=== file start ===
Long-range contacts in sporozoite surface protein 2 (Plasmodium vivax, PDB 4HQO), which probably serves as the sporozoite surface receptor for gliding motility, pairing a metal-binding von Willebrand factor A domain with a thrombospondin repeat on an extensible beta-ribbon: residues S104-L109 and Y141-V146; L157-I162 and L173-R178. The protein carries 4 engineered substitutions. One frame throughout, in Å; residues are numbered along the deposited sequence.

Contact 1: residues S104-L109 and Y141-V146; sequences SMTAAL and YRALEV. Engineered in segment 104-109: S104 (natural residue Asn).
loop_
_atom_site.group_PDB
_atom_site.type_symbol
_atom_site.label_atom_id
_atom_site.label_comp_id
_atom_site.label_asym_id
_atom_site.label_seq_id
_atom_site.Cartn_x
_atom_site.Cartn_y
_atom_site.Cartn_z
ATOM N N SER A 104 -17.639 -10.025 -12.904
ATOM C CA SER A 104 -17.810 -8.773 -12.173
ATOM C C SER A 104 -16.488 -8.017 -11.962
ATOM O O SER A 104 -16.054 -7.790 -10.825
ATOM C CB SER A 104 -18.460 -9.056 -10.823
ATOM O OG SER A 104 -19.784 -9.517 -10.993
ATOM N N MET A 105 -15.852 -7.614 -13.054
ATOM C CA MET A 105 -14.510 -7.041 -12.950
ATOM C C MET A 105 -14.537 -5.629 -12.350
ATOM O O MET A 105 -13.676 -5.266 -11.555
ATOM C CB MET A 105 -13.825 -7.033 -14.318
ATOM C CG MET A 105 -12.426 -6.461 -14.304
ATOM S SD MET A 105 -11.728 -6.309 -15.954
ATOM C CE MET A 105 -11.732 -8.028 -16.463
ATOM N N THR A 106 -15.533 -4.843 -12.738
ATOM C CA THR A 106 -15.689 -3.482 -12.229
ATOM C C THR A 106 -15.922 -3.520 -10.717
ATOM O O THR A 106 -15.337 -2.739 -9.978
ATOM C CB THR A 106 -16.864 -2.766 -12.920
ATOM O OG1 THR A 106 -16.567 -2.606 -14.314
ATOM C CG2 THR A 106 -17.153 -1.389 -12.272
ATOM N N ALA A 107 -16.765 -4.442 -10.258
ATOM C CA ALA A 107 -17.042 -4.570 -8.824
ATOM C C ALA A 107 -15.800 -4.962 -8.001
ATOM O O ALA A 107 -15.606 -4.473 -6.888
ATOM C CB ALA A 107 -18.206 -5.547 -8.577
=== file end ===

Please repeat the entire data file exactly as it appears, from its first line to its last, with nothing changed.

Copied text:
Long-range contacts in sporozoite surface protein 2 (Plasmodium vivax, PDB 4HQO), which probably serves as the sporozoite surface receptor for gliding motility, pairing a metal-binding von Willebrand factor A domain with a thrombospondin repeat on an extensible beta-ribbon: residues S104-L109 and Y141-V146; L157-I162 and L173-R178. The protein carries 4 engineered substitutions. One frame throughout, in Å; residues are numbered along the deposited sequence.

Contact 1: residues S104-L109 and Y141-V146; sequences SMTAAL and YRALEV. Engineered in segment 104-109: S104 (natural residue Asn).
loop_
_atom_site.group_PDB
_atom_site.type_symbol
_atom_site.label_atom_id
_atom_site.label_comp_id
_atom_site.label_asym_id
_atom_site.label_seq_id
_atom_site.Cartn_x
_atom_site.Cartn_y
_atom_site.Cartn_z
ATOM N N SER A 104 -17.639 -10.025 -12.904
ATOM C CA SER A 104 -17.810 -8.773 -12.173
ATOM C C SER A 104 -16.488 -8.017 -11.962
ATOM O O SER A 104 -16.054 -7.790 -10.825
ATOM C CB SER A 104 -18.460 -9.056 -10.823
ATOM O OG SER A 104 -19.784 -9.517 -10.993
ATOM N N MET A 105 -15.852 -7.614 -13.054
ATOM C CA MET A 105 -14.510 -7.041 -12.950
ATOM C C MET A 105 -14.537 -5.629 -12.350
ATOM O O MET A 105 -13.676 -5.266 -11.555
ATOM C CB MET A 105 -13.825 -7.033 -14.318
ATOM C CG MET A 105 -12.426 -6.461 -14.304
ATOM S SD MET A 105 -11.728 -6.309 -15.954
ATOM C CE MET A 105 -11.732 -8.028 -16.463
ATOM N N THR A 106 -15.533 -4.843 -12.738
ATOM C CA THR A 106 -15.689 -3.482 -12.229
ATOM C C THR A 106 -15.922 -3.520 -10.717
ATOM O O THR A 106 -15.337 -2.739 -9.978
ATOM C CB THR A 106 -16.864 -2.766 -12.920
ATOM O OG1 THR A 106 -16.567 -2.606 -14.314
ATOM C CG2 THR A 106 -17.153 -1.389 -12.272
ATOM N N ALA A 107 -16.765 -4.442 -10.258
ATOM C CA ALA A 107 -17.042 -4.570 -8.824
ATOM C C ALA A 107 -15.800 -4.962 -8.001
ATOM O O ALA A 107 -15.606 -4.473 -6.888
ATOM C CB ALA A 107 -18.206 -5.547 -8.577